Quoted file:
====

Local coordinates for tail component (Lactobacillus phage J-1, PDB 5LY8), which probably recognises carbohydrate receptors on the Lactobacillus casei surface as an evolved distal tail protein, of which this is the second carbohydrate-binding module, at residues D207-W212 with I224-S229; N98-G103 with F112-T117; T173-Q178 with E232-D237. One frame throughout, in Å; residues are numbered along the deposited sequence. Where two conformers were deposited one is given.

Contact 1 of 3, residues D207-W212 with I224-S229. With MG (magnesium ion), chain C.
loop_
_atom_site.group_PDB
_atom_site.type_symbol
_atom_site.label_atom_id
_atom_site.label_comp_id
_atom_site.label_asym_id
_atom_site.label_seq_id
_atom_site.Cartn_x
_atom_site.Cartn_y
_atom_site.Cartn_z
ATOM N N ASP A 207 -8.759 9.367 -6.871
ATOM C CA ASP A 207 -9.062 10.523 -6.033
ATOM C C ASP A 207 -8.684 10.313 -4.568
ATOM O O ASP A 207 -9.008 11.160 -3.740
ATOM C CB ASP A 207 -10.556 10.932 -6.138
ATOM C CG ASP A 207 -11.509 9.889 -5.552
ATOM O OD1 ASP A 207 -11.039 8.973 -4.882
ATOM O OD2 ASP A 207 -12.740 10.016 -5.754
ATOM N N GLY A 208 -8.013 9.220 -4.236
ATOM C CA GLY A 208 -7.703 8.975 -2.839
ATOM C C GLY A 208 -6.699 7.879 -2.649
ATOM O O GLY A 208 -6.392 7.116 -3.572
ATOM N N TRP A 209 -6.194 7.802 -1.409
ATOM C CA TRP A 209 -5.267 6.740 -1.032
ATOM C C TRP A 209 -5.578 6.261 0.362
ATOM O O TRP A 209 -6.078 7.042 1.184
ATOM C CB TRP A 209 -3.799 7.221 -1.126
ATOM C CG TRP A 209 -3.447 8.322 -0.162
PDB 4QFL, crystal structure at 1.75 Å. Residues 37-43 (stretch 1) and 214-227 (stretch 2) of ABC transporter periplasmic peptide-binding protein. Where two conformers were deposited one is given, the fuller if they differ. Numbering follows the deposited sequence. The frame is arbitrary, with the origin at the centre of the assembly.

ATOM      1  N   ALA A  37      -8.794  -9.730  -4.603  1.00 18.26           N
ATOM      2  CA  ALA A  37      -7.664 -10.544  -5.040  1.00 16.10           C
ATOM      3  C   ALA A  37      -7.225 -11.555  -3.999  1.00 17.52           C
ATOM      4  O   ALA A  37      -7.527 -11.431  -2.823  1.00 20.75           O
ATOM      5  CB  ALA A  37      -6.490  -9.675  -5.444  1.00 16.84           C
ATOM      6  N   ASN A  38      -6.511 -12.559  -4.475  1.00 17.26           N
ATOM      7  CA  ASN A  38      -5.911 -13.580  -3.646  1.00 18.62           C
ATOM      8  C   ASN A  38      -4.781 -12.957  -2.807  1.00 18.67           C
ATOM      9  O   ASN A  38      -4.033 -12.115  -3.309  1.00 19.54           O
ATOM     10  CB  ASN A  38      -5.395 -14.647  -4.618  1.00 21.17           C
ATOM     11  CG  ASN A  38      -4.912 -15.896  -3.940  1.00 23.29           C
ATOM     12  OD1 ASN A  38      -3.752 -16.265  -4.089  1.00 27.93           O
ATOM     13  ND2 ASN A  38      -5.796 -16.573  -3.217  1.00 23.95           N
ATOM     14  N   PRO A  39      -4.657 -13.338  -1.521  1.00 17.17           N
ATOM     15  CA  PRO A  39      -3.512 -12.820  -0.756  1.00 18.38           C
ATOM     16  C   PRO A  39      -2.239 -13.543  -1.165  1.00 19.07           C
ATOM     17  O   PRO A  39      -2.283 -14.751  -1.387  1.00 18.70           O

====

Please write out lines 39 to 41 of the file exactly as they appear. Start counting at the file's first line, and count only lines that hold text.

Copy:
ATOM      8  C   ASN A  38      -4.781 -12.957  -2.807  1.00 18.67           C
ATOM      9  O   ASN A  38      -4.033 -12.115  -3.309  1.00 19.54           O
ATOM     10  CB  ASN A  38      -5.395 -14.647  -4.618  1.00 21.17           C